The face-to-face tutorial dates will be provided separately.
This module is to be assessed in three elements (contract, tort and evidence):
Contact – assignment (10% of overall mark) + 2 1/2‐hour closed‐book examination (40% of overall mark)
Tort – assignment (5% of overall mark) + 2 1/2‐hour closed‐book examination (25% of overall mark)
Evidence – assignment (20% of overall mark)
The examinations are closed book – no materials are permitted in the examination room.
The pass mark is 55% which must be achieved in both examinations and overall for each of the three elements.
In order to register onto the Module, candidates must:
– have successfully completed and passed a CIArb Introduction Module, a relevant course offered by a CIArb Recognised Course Provider or a course offered by a CIArb Branch; and
– be registered with the CIArb as an Associate member.
The course fee will be confirmed shortly and it includes registration on the course, the first attempt at the assessments, study materials, lunch and refreshments on the tutorial days. Upon successful registration, candidates will receive confirmation that they are booked on the course. Joining instructions and course materials will be sent to candidates approximately two weeks before the course start date.

Module 2 – The Law of Arbitration
The aim of this Module 2 is to provide participants with a detailed knowledge and appreciation of the differences in the law of international arbitration applying in their relevant and other selected jurisdictions so that they can recognise or contribute to a legally satisfactory international commercial arbitration.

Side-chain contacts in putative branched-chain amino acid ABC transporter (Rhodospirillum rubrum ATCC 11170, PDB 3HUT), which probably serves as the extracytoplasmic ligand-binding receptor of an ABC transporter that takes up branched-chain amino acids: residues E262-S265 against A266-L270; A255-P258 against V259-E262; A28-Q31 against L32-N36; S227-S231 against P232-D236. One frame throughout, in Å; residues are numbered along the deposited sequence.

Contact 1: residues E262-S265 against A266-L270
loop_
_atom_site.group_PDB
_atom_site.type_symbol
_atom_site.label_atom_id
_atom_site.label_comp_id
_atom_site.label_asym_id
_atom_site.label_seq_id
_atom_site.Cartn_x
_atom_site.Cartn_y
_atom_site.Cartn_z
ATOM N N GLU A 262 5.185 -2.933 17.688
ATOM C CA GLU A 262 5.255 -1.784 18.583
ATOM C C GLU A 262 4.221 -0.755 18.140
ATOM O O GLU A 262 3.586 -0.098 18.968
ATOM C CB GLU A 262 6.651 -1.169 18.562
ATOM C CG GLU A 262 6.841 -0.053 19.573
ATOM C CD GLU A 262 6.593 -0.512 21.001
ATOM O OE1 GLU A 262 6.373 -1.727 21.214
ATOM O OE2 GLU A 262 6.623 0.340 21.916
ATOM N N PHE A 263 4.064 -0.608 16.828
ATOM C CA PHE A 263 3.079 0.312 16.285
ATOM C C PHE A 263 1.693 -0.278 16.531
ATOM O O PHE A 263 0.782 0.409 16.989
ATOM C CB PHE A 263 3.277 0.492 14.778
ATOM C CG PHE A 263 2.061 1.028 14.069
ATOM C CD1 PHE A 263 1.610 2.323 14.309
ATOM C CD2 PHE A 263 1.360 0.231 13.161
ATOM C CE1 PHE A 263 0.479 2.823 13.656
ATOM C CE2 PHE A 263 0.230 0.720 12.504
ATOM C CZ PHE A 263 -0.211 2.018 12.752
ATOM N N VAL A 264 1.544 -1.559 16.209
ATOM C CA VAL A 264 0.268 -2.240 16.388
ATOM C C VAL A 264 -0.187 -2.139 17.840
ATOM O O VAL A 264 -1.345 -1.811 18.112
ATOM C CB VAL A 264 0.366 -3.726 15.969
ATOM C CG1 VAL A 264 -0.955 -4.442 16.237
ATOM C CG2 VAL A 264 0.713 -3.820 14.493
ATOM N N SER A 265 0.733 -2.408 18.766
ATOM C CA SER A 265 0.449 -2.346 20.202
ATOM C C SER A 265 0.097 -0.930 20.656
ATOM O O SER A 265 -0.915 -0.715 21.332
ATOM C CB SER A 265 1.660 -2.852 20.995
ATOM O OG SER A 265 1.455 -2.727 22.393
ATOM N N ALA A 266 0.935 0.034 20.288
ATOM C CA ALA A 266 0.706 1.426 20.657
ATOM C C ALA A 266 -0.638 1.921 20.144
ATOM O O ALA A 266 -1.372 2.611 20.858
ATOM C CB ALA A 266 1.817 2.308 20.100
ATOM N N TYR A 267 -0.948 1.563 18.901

On successful completion of this module participants will be able to:
a) Describe and explain the principles and diverse legal requirements in international arbitrations, including:

  • the ranges and limitations of matters that may legally be arbitrated;
  • the significance, rights and responsibilities of the different performers;
  • the nature of international arbitral appointments;
  • the range and limitations of an international arbitrator’s powers and jurisdiction;
  • the importance and means of choosing appropriate applicable laws;
  • the methods of initiating and processing international arbitrations;
  • the relevance of the Court regarding all stages in an international arbitration; and
  • the requirements of an enforceable international award.

b) Appreciate, apply and balance the principles and legal requirements set out in the syllabus below in the context of international arbitration.
c) Show a confident ability to refer to, use and express recognised procedural principles, rules and arguments relevant to the conduct of international arbitrations.